Welcome to The Queue — your daily distraction of curated video content sourced from across the web. Today, we’re watching a video essay that explores why so few folks know that Roger Avary co-wrote Pulp Fiction.
Even if you do consider yourself to be knowledgeable about Quentin Tarantino’s career, it’s still possible that you haven’t heard the name Roger Avary.
Born in Manitoba, Canada, Avary and Tarantino were interlinked, and depending on who you ask, left their fingerprints all over each other’s early work. Avary enjoys his own career independent of his longtime pal Quentin (including, but not limited to, writing the script for the 2006 adaptation of Silent Hill).
But a quick glimpse at Avary’s credits reveal an intimate (and let’s be honest, realistic) glimpse into two writing partners who collaborated frequently during the early parts of their careers. Avary wrote parts of both Reservoir Dogs and True Romance. But it’s his Oscar-winning contribution to Pulp Fiction that stands out.
The following video essay unpacks why we don’t hear that much about Avary considering he co-wrote one of the most influential movies of all time. The essay attempts to untangle which parts of the film were written by Avary and why the film features the confusing title card “written and directed by Quentin Tarantino.”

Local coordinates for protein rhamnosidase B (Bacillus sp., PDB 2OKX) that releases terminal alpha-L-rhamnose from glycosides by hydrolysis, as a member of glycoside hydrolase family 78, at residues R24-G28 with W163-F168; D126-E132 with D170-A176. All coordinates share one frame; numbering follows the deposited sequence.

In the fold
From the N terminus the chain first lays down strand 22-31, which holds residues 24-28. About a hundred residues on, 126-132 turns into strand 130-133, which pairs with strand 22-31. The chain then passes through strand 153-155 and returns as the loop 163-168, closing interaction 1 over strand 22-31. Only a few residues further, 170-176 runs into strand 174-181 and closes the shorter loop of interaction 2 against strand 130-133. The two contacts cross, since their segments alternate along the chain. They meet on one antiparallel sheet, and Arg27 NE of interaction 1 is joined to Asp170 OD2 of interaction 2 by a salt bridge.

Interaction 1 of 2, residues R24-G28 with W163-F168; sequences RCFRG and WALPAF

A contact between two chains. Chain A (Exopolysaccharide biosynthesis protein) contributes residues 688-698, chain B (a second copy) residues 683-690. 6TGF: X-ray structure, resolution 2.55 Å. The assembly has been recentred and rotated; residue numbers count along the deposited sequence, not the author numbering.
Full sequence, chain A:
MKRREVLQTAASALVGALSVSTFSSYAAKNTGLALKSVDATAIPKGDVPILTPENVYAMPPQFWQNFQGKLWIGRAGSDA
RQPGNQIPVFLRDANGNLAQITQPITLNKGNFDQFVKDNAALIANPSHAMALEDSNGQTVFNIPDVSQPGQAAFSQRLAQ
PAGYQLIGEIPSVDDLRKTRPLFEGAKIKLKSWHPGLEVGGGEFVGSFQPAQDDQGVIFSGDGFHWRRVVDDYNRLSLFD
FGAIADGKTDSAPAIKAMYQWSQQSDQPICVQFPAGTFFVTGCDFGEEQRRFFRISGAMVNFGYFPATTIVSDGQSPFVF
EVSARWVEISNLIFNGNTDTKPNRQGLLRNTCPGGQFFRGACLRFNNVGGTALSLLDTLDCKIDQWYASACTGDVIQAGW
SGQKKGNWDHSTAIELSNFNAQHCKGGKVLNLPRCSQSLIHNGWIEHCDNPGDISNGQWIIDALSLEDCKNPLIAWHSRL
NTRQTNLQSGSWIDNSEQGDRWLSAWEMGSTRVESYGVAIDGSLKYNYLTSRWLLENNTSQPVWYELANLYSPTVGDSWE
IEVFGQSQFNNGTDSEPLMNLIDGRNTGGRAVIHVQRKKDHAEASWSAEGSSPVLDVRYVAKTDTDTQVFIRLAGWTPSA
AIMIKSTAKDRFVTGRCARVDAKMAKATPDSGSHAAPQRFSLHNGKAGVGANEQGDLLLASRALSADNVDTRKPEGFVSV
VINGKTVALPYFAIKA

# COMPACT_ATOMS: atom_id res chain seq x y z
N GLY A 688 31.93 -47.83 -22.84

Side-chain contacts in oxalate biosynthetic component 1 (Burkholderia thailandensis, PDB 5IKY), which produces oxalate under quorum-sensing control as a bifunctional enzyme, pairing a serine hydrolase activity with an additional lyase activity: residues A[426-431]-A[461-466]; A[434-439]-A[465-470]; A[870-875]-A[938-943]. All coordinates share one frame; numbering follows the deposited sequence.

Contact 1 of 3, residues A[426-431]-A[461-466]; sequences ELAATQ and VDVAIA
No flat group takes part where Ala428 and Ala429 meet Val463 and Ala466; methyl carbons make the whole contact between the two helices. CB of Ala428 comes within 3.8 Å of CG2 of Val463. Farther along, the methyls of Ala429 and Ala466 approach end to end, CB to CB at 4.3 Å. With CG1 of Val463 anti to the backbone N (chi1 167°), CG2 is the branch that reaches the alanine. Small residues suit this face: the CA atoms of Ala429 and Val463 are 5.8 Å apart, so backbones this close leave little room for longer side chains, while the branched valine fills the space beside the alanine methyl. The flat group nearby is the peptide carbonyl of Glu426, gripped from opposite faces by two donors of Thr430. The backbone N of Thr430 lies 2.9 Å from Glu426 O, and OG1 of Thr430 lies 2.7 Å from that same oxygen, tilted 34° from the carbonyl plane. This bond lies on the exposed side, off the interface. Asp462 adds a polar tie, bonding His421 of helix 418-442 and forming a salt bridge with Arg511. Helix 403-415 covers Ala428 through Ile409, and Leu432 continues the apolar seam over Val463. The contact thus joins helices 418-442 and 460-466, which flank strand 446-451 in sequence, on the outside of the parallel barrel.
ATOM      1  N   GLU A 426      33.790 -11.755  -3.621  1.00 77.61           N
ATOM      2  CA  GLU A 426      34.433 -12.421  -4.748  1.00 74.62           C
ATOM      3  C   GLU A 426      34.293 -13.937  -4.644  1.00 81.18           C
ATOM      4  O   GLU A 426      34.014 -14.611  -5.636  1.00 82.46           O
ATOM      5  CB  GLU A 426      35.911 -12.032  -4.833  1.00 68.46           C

The essay also notes — lest you infer a long-term falling out or a similar drama — that Tarantino and Avary have been running a podcast together since 2021, in which they discuss films from the infamous Video Archives archive, which Tarantino purchased when the rental store went out of business. Oscar glory is temporary, friendship is forever.
Watch “that moment you realize Tarantino only co-wrote pulp fiction”
Who made this?
This video essay on why you don’t really hear about Pulp Fiction writer Roger Avary anymore is by CinemaStix, a weekly video essay channel run by U.S.-based creator Danny Boyd. You can subscribe to CinemaStix on YouTube here. And you can support Boyd on Patreon here.
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